• the Regulation, introducing the new Community trade-mark.

    However, many of the basic concepts are derived, in some cases solely, from previous domestic law. Old authorities may be of assistance, but:

    .... it should not be forgotten at any point that the system is fundamentally different and frequently demands a fresh look.

    [Kerly, Law of Trade Marks and Trade Names 13th Ed para 1.11]

  16. The lack of a single historical point of reference is apparent in relation to the provisions most directly in issue in this case. Section 2(2), on which Inter Lotto principally relies has its counterpart in previous domestic legislation, but the wording has changed. Section 2 of the Trade Marks Act 1938 stated:

    No person shall be entitled to institute any proceedings to prevent, or to recover damages for, the infringement of an unregistered trade mark, but nothing in this Act shall be deemed to affect rights of action against any person for passing-off goods as the goods of another person or the remedies in respect thereof.

    [emphasis added]

    In the 1994 Act the underlined words have become "nothing in this Act affects the law relating to passing off". In the court below it was assumed that this was intended simply to reproduce the existing law, merely simplifying the language. I will return to this point.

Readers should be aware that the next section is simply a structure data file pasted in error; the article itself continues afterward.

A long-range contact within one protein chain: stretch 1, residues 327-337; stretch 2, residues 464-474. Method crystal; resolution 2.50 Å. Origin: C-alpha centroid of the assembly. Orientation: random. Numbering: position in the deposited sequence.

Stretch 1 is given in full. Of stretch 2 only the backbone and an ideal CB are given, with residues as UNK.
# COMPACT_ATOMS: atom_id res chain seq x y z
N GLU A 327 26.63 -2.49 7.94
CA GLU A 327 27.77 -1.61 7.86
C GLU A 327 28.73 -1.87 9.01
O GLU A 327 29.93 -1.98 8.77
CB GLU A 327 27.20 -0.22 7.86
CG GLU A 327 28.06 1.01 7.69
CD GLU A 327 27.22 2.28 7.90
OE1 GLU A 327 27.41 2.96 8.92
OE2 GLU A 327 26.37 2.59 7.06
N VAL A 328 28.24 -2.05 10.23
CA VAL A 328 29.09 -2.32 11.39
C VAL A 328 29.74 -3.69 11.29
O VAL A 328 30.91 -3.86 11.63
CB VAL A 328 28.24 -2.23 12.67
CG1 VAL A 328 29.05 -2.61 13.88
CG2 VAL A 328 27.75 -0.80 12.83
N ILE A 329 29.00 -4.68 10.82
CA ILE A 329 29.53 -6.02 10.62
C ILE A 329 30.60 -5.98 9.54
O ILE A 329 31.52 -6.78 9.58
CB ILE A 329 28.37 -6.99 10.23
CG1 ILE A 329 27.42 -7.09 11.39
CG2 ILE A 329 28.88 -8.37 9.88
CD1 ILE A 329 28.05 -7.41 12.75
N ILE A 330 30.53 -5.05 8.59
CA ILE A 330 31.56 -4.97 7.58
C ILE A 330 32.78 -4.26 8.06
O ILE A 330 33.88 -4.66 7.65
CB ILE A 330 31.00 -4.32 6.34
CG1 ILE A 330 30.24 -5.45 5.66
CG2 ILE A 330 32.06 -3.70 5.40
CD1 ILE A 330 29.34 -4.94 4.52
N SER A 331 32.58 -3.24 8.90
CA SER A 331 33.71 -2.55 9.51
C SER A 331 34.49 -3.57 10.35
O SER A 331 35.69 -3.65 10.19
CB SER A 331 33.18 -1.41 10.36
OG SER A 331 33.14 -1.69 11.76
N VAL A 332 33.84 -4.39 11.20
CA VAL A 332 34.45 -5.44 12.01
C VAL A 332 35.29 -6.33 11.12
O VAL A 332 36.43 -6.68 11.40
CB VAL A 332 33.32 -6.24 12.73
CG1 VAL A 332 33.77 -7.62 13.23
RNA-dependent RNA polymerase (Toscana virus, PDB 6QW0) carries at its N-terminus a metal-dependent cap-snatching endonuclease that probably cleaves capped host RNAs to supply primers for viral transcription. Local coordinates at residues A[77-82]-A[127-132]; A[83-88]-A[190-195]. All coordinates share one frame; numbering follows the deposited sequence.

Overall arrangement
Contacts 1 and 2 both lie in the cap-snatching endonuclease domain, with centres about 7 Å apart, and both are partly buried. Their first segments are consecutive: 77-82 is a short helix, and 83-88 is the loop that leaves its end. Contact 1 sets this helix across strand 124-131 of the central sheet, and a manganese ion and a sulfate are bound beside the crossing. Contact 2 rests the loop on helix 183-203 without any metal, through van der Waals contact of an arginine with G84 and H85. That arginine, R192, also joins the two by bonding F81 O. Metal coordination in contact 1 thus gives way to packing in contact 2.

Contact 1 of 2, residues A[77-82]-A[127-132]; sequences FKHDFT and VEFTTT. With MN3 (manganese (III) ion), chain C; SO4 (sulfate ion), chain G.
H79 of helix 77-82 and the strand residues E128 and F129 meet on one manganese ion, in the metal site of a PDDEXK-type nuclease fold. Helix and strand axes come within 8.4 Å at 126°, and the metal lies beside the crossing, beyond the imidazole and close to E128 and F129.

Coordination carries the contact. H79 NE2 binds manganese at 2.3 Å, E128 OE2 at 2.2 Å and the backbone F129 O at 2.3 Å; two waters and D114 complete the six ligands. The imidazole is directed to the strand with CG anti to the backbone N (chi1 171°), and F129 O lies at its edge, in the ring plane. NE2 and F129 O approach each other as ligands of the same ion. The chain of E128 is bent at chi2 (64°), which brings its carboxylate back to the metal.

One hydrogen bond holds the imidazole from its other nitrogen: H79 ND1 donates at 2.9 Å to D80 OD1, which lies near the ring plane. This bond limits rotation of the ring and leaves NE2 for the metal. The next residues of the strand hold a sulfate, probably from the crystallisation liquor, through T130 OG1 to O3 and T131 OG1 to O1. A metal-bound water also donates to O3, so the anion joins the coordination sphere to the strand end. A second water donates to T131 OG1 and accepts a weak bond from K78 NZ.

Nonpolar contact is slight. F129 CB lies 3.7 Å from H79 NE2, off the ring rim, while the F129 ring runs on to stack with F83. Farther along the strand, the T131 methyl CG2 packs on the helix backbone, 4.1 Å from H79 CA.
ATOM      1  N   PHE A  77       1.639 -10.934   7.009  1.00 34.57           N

17. Mr. Hobbs also referred to parallels in the European context. The preamble to the 1989 Directive includes the following:

    the Directive does not deprive the Member States of the right to continue to protect trade marks acquired through use but takes them into account only in regard to the relationship between them and trade marks acquired by registration.

    this Directive does not exclude the application to trade marks of provisions of law of the Member States other than trade mark law such as the provisions relating to unfair competition, civil liability or consumer protection.

    (The second paragraph, it seems, represents the reversal, following criticism by the Economic and Social Committee, of the original 1980 proposal, which was expressed in terms designed to exclude the application of "other rules of law of the Member States, such as the provisions relating to fair competition".)